To William S. Smith, 25 February 1800
N York Febr. 25th. 1800—
I have received Your two letters of the twentieth instant have been received. ⟨Neither⟩ remarks on the price of the wood contracted for I had not the smallest intention of finding fault with the part you had acted in the business—On the contrary I am well convinced that, as far as your agency was concerned that there was due care exercised—I am still however of opinion that the ⟨price⟩ is too high and that the Contractor might have ⟨————⟩ much more oeconomical ⟨——⟩.
In the arrangement respecting wood I am well satisfied that as far as your agency was concerned there was due care exercised.
I can only regret that the contractor should have been unable to procure more favorable terms, and must still flatter myself that
⟨—⟩ any future supplies which may be found necessary wanted he will find it practicable ⟨—⟩ furnish ⟨a⟩t a lower ⟨p⟩rice.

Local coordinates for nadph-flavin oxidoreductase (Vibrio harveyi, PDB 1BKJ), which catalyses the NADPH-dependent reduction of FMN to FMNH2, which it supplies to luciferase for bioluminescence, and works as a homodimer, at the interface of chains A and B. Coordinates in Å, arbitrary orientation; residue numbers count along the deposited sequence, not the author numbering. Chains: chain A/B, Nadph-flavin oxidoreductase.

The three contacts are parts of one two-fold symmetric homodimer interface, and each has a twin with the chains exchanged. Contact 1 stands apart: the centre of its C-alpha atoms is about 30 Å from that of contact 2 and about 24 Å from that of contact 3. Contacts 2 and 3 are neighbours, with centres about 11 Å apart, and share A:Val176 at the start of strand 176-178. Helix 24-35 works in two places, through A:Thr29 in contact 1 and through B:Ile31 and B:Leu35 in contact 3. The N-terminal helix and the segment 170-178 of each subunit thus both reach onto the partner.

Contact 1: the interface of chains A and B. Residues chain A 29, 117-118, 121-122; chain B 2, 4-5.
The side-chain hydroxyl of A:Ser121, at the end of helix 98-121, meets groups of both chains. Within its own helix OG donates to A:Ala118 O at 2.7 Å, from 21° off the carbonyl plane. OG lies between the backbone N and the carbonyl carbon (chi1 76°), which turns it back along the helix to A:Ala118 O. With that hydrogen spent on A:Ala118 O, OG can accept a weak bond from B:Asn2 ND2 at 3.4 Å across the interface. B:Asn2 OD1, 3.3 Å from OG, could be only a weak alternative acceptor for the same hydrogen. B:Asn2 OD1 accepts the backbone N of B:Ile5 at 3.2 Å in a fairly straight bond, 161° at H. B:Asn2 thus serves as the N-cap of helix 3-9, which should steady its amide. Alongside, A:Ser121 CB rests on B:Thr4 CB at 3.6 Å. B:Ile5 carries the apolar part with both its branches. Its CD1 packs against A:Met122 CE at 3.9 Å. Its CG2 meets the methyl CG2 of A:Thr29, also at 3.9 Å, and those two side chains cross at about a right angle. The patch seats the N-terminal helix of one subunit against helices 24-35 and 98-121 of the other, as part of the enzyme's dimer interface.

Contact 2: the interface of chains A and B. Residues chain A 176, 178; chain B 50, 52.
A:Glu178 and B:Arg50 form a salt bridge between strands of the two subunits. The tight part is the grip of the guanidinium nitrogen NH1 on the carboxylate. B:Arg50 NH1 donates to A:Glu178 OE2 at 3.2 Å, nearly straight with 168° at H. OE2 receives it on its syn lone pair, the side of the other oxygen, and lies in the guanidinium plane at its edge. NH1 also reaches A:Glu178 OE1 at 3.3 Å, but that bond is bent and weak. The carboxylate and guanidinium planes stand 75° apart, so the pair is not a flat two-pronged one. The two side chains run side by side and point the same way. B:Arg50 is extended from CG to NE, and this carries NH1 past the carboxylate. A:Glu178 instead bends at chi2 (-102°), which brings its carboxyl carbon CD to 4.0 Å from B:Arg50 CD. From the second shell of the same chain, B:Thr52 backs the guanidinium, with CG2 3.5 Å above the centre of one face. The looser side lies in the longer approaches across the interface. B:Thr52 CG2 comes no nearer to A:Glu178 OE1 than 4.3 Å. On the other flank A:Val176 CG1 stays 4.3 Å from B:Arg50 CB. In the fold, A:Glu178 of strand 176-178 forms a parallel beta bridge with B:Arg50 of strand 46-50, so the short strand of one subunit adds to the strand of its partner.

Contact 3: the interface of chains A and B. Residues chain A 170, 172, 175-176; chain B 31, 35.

I must adhere to the opinion that the allowances of fuel are quite liberal—The allowances to the British troops
⟨devise the⟩ in a much colder climate and where the price of wood is not so high as it is ⟨here⟩ as are was much lower than it is ⟨here,⟩ were not so great as those made to our troops—The men too live together in larger numbers than were contemplated by the allowances prescribed by the Secretary of War. From these circumstances and from reflection on the subject I am induced to think that the regulations ⟨—⟩ the character of ⟨—⟩—
The regulations concerning barrack gua⟨rds⟩ are not applicable to the guards which you speak of. Respecting
⟨——⟩ these guards your discretion will make such allowances ⟨as⟩ may be deemed necessary, having an eye to the general regulations of the War Department as a general guide.
I have the most perfect confidence in your disposition to execute every duty—
I thank you for the remarks relative to Brigade Inspector.
(Df, in the handwriting of Thomas Y. How, Hamilton Papers, Library of Congress).